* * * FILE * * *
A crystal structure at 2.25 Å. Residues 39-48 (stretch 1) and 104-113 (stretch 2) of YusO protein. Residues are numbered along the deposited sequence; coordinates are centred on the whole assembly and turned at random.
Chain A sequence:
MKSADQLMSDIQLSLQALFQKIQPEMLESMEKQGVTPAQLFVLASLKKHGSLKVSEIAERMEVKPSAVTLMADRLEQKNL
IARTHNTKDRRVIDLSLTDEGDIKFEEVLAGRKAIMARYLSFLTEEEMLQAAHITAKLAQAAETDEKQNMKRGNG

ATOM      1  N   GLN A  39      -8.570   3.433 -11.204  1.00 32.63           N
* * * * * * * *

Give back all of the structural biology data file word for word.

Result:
A crystal structure at 2.25 Å. Residues 39-48 (stretch 1) and 104-113 (stretch 2) of YusO protein. Residues are numbered along the deposited sequence; coordinates are centred on the whole assembly and turned at random.
Chain A sequence:
MKSADQLMSDIQLSLQALFQKIQPEMLESMEKQGVTPAQLFVLASLKKHGSLKVSEIAERMEVKPSAVTLMADRLEQKNL
IARTHNTKDRRVIDLSLTDEGDIKFEEVLAGRKAIMARYLSFLTEEEMLQAAHITAKLAQAAETDEKQNMKRGNG

ATOM      1  N   GLN A  39      -8.570   3.433 -11.204  1.00 32.63           N